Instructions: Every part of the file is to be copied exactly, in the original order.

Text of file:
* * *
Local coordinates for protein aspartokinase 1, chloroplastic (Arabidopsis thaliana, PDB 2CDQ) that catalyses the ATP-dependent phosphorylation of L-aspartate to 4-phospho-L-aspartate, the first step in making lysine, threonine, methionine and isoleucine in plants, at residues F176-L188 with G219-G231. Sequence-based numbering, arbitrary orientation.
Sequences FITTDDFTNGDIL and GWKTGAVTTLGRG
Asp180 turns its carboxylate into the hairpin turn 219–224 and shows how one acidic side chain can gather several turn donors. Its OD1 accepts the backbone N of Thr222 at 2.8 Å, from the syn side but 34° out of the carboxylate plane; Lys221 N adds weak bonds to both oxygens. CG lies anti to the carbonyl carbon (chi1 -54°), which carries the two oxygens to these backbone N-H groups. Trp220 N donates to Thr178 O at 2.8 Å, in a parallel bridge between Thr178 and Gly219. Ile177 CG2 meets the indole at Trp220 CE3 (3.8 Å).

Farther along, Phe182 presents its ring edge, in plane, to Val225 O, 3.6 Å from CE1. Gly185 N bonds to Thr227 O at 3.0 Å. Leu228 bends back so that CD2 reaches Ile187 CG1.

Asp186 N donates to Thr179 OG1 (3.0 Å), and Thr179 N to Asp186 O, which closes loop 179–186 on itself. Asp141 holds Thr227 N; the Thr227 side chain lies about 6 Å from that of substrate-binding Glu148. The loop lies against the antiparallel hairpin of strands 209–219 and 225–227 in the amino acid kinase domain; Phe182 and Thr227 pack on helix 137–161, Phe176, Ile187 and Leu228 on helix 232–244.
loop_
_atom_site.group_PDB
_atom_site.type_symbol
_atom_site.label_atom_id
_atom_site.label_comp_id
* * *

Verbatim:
Local coordinates for protein aspartokinase 1, chloroplastic (Arabidopsis thaliana, PDB 2CDQ) that catalyses the ATP-dependent phosphorylation of L-aspartate to 4-phospho-L-aspartate, the first step in making lysine, threonine, methionine and isoleucine in plants, at residues F176-L188 with G219-G231. Sequence-based numbering, arbitrary orientation.
Sequences FITTDDFTNGDIL and GWKTGAVTTLGRG
Asp180 turns its carboxylate into the hairpin turn 219–224 and shows how one acidic side chain can gather several turn donors. Its OD1 accepts the backbone N of Thr222 at 2.8 Å, from the syn side but 34° out of the carboxylate plane; Lys221 N adds weak bonds to both oxygens. CG lies anti to the carbonyl carbon (chi1 -54°), which carries the two oxygens to these backbone N-H groups. Trp220 N donates to Thr178 O at 2.8 Å, in a parallel bridge between Thr178 and Gly219. Ile177 CG2 meets the indole at Trp220 CE3 (3.8 Å).

Farther along, Phe182 presents its ring edge, in plane, to Val225 O, 3.6 Å from CE1. Gly185 N bonds to Thr227 O at 3.0 Å. Leu228 bends back so that CD2 reaches Ile187 CG1.

Asp186 N donates to Thr179 OG1 (3.0 Å), and Thr179 N to Asp186 O, which closes loop 179–186 on itself. Asp141 holds Thr227 N; the Thr227 side chain lies about 6 Å from that of substrate-binding Glu148. The loop lies against the antiparallel hairpin of strands 209–219 and 225–227 in the amino acid kinase domain; Phe182 and Thr227 pack on helix 137–161, Phe176, Ile187 and Leu228 on helix 232–244.
loop_
_atom_site.group_PDB
_atom_site.type_symbol
_atom_site.label_atom_id
_atom_site.label_comp_id